During July 2002, a salvage excavation was conducted in Sulam (Tel Shunem; Permit No. A-3671; map ref. 2318/7237), following the discovery of ancient remains during the construction of a house. The excavation, on behalf of the Israel Antiquities Authority, was directed by K. Covello-Paran, with the assistance of Y. Ya‘aqobi (administration), V. Essman and V. Pirsky (surveying), H. Smithline (field photography), L. Porat (pottery restoration), E. Arie (pottery analysis) and H. Tahan (drawing).
Sulam is located in the Yizra‘el valley, at the foot of Giv‘at Ha-More and next to Nahal Shunem. A modern cemetery is located on a tell (25 dunams), which is in the center of the village. The archaeological site is identified with ancient Shunem, mentioned in both Biblical and extra-Biblical sources. The site has been extensively surveyed in the past (Map of ‘En Dor , Site 37) and numerous small-scale excavations have been conducted on behalf of the IAA (HA-ESI 114:26*–27*; HA-ESI 118; HA-ESI120; HA-ESI121; HA-ESI 122). The present excavation is directly north of the modern cemetery.
Two squares (total 42.5 sq m) were excavated to a maximum depth of 3 m, exposing an upper historical stratum that overlaid four archaeological strata, dating to the Byzantine period, Iron Age I and Late Bronze Age III, which is contemporary with the Twentieth Dynasty in Egypt..
Sparse architectural elements in the northern square, which included two segments of stone-built walls (W107, W108) and a stone-paved floor (L115), were attributed to this stratum (Fig. 1). These elements were disturbed by the Stratum I graves and themselves directly superimposed the ruins of Stratum V. It is probable that the builders of Stratum II leveled off the Stratum III and IV elements in this square, thus their absence. The ceramic finds from this stratum dated to the Byzantine period.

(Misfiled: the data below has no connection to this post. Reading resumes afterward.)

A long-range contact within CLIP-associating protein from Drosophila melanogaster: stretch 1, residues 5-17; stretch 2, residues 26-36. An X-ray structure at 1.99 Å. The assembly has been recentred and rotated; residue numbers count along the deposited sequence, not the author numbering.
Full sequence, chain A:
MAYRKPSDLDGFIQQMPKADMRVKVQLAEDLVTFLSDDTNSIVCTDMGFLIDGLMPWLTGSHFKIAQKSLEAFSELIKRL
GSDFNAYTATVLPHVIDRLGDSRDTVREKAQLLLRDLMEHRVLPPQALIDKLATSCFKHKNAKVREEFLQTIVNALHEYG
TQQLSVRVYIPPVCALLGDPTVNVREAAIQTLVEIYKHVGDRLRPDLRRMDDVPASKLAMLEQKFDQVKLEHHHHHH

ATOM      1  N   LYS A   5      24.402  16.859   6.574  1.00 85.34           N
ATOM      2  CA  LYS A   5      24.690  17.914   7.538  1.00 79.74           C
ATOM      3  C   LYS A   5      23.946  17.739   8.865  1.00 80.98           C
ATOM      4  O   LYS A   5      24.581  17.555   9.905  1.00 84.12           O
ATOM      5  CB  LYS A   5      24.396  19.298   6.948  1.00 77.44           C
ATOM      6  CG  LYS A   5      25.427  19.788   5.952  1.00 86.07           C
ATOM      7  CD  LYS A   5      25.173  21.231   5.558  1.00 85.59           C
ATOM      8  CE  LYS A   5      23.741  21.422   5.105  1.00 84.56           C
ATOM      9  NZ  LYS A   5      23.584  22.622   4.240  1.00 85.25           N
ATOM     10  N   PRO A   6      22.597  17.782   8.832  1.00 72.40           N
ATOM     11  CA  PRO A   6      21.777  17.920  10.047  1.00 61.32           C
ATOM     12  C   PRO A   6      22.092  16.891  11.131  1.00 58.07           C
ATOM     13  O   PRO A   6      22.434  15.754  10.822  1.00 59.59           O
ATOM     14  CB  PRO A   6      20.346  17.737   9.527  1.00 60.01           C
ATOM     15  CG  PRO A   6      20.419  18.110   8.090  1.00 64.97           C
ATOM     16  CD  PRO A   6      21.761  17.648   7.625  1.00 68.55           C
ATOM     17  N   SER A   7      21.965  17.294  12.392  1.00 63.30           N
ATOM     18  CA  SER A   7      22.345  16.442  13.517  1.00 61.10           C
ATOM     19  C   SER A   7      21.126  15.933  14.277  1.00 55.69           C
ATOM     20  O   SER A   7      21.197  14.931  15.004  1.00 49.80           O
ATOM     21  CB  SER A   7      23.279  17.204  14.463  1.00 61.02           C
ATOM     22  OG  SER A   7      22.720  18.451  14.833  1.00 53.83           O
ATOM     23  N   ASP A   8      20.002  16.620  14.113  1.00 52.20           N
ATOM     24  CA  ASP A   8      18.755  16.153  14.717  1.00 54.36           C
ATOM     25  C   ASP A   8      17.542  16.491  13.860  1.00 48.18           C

Architectural finds from this stratum were confined to the southern square and included a wall fragment, a hard-packed earthen floor and an associated storage jar installation. The assemblage of potsherds dated to Iron Age I.
The fragmentary building remains of this stratum were discovered only in the northern square. They were well preserved and included a brick wall, standing five courses high above a stone foundation. A hard-packed earthen floor abutted this wall. The pottery finds dated to early Iron Age I.
The well-preserved building remains from this stratum in the northern square resulted from a fire, which conflagrated the brick walls that collapsed above the room contents. Two rooms, which appear to be from two separate buildings located side by side, were discerned. Charcoaled olive pits were found on the hard-packed floor of Room 113 (Fig. 2). The restored pottery vessels from this room (Fig. 3) included bowls, a spouted krater, cooking pots, flasks, store jars and a partially preserved duck-shaped bowl (Fig. 4). The rich pottery assemblage links this stratum to the end of Egyptian rule in Canaan during the Twentieth Dynasty (Late Bronze III).
The current excavation, located adjacent to the northernmost limits of the LB/Iron I settlement, exposed important finds from the Late Bronze and Iron periods. These finds contribute toward our understanding of the site, which is well documented in various historical sources. The intense settlement at the site is reflected by the dense stratigraphy that undoubtedly continued below the excavated depth.